Plant sterols and stanols

Plant sterols and stanols are functional food components found in yogurt, or spreads used as substitutes for butter. They are chemically similar to cholesterol. These compounds act in the small bowel, lowering cholesterol by competitively inhibiting its receptors. Sterols and stanols may also inhibit some precursors of colon cancer cells. In addition, they may improve urinary symptoms and flow in patients with benign prostatic hypertrophy.

Fish oil – fatty acids

The benefits of fatty acids found in fish are receiving a lot of attention for their role in the risk and management of cardiovascular disease. They are showing benefits to health in several common diseases.

Omega-3 fatty acids have been known for two decades to be important in the health of the nervous system, especially during development. A 6-year-old girl was maintained on total parenteral nutrition (TPN) for five months. The parenteral solution contained an abundance of linoleic acid, an omega-6 fatty acid but low in linolenic acid, an omega-3 fatty acid. She developed migrating numbness and paresthesias in her extremities, weakness, inability to walk, pain in her legs, and blurred vision. When linolenic acid was restored in her diet her symptoms disappeared.

Omega-3 rich foods are salmon, herring, anchovies, sablefish, whitefish, tuna, and others. Some eggs are enriched with omega-3 fatty acids.

Common vegetable oils have a higher concentration of omega-6 fatty acids than omega-3 fatty acids, although flaxseed, canola, mustard, walnut, and soybean vegetable oils are rich in omega-3 fatty acids. The lowering of serum cholesterol is attributed to lowered triglycerides levels, antithrombotic, anti-inflammatory, and antihypertensive effects of the omega-3 fatty acids.

Several clinical studies have shown that intake of fish oil reduces serum triglyceride levels in both normal individuals and in people with hypertriglyceridemia, lowers the frequency of arrhythmia and the progress of atherosclerosis. In a study of post-menopausal women, the incidence of coronary artery disease was reduced along a continuum with intake of fish, from once monthly, up to three times monthly, once a week, 2-4 times per week, and five times per week. The incidence of ischemic stroke also decreased in a continuum with increased fish intake.

According to a recent meta-analysis of 20 randomized clinical trials (RCTs) performed on about 68,000 subjects, omega-3 supplements did not reduce overall mortality rate or mortality rate caused by cardiovascular disease, the risk of myocardial infarction, or stroke. However, several limitations have been pointed out in the results of those studies.

It’s become apparent that omega-3 fatty acids are important in modulating risk of several common diseases. In the United States, the FDA has concluded that, although omega-3 fatty acids have been shown effective in reducing the risk of coronary heart disease, the evidence is not conclusive.

Soy Protein

Health claims are allowed on the packaging of soy protein products, under the DSHEA. The FDA concluded that soy protein, consumed with a diet low in saturated fats and cholesterol, may reduce the risk of coronary heart disease. It’s believed that part of the amino acid profile differs from that of the amino acid profile in animal protein. The soy protein amino acids lead to the lowering of circulating LDL cholesterol.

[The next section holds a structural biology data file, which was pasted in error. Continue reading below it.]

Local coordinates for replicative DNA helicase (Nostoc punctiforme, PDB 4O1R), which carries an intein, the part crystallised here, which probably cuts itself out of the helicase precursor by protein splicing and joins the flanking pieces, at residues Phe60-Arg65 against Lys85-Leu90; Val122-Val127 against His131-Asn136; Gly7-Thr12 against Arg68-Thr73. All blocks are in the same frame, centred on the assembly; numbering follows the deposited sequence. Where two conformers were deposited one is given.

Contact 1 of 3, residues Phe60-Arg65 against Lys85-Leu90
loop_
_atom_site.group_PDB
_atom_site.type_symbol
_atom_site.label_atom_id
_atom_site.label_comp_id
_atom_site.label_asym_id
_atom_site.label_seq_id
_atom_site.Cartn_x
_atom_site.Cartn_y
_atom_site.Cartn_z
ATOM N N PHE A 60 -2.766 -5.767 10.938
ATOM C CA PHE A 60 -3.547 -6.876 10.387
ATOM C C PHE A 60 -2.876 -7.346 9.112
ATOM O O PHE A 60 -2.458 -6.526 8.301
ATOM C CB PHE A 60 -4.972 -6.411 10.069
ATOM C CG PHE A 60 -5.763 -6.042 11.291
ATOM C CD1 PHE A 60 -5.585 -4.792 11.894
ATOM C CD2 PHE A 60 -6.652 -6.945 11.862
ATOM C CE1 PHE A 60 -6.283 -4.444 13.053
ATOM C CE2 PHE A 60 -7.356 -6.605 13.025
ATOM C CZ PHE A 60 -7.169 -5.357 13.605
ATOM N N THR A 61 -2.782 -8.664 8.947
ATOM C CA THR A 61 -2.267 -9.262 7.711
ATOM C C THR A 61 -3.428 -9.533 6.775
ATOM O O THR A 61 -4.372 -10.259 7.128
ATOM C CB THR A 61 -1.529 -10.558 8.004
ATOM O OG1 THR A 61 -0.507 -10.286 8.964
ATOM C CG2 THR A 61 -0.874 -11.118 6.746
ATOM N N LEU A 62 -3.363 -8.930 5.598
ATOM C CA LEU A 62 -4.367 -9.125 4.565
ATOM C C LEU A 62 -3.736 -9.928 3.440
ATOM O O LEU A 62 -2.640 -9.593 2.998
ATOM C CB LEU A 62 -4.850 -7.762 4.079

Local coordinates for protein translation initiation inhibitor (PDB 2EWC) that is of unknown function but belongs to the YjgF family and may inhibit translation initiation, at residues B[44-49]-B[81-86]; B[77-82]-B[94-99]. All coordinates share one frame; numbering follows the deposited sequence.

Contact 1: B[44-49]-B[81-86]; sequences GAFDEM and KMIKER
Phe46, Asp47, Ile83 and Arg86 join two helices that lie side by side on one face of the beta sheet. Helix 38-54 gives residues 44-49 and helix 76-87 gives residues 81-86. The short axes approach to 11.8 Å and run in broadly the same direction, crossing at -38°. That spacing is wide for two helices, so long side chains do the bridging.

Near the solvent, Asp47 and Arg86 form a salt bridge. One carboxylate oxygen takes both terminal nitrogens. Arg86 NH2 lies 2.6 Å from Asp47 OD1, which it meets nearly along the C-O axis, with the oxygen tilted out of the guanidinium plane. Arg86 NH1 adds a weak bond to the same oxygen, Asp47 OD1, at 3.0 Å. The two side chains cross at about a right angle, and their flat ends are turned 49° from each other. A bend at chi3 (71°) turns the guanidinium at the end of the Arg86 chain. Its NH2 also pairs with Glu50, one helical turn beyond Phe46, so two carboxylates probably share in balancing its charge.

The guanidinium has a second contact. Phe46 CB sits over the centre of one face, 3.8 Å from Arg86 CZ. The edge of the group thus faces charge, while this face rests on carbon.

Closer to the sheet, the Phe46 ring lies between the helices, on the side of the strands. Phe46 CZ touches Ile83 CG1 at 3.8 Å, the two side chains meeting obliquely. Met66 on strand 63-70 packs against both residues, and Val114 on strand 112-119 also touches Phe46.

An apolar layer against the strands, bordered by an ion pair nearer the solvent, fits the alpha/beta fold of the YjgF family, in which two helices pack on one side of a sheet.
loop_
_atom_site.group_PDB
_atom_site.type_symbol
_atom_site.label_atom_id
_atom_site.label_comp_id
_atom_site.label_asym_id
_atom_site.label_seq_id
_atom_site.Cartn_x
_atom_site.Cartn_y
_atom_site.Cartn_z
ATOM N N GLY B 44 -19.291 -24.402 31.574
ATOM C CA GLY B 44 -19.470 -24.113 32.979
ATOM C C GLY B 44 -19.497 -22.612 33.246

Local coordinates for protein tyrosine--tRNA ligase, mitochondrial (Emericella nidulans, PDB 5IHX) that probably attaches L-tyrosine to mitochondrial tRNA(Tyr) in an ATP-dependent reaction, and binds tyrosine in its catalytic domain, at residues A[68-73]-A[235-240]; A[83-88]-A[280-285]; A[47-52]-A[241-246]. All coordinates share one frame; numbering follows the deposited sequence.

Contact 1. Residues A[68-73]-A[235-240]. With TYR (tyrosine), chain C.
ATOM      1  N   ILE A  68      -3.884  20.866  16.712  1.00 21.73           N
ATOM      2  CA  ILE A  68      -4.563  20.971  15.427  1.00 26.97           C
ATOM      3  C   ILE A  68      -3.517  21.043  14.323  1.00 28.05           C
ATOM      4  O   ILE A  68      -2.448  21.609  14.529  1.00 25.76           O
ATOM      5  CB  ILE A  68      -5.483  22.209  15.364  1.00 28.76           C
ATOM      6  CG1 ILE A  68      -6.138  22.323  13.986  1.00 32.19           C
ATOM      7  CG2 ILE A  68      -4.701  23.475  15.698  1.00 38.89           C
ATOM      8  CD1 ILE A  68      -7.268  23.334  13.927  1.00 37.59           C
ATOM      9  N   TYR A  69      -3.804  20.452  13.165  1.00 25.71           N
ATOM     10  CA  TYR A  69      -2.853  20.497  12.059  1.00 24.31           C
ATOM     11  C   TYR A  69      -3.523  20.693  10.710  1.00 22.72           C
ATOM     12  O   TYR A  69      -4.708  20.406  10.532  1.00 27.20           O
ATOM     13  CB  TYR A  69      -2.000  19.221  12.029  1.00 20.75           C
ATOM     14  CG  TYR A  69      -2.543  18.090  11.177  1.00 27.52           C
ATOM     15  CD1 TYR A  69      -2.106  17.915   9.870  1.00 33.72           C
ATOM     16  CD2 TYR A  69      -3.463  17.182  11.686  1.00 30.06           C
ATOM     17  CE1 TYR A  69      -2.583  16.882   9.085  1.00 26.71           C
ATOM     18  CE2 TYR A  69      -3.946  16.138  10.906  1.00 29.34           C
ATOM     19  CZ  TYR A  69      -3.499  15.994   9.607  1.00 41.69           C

Glucosamine

Glucosamine is an amino monosaccharide synthesized from glucose in the body and is a precursor for the synthesis of glycosaminoglycans and glycoproteins. Glucosamine is naturally found in all human tissues but is found at higher concentrations in connective tissues, and at highest concentration in joint cartilage. Glucosamine is made using adenosine triphosphate (ATP) and the amine from glutamine. However, most glucosamine supplements are made from crustacean sources containing sulfate. After oral administration of glucosamine sulfate, 90% is absorbed and helps to build articular cartilage.

Glucosamine supplements exist in a number of different forms including sulfate, hydrochloride, N-acetyl-glucosamine, and chloral hydrate salt It remains controversial which form is most effective. Glucosamine sulfate has shown effective clinical results to date, but many clinical studies have reported ineffectiveness of glucosamine sold in other forms. Even though the potential mechanisms of glucosamine synthesis are known to be a direct stimulation of chondrocytes, incorporation of sulfur into cartilage, and protection against degradative processes, but the exact mechanism is unclear. In addition, the effect of glucosamine in the treatment of osteoarthritis remains controversial.

Conclusion

Everything you eat over time matters. The right variety of foods can make you healthier now and long-term. The future roles of functional foods depend on public acceptance. The public must be convinced clearly and unequivocally that the health benefits are authentic. Therefore, the industry must be rigorously honest in their health claims, without exaggerating the truth. While these foods, especially those modified with the addition of functional food components, are often more expensive than foods which have not been enhanced, it appears the public is willing to pay for the health benefits.

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References: All indexed by the National Library of Medicine, the National Institutes of Medicine

1. Institute of Food Technologists, 525 West Van Buren St. Ste 1000, Chicago, IL 60607 http://www.ift.org/Knowledge-Center/Focus-areas./Food-Health-and-Nutrition/Functional-Foods/IFT-Contributions-to-Functional-Foods.aspx

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11. Stone NJ. Fish consumption, fish oil, lipids, and coronary heart disease. Circulation. 1996;94:2337–2340.

12. Hu FB, Bronner L, Willett WC, Stampfer MJ, Rexrode KM, Albert CM, et al. Fish and omega-3 fatty acid intake and risk of coronary heart disease in women. JAMA. 2002;287:1815–1821.

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14. Dietary Supplement Health and Education Act of 1994; Public Law 103-417; 103rd Congress https://ods.od.nih.gov/About/DHEA_wording.aspx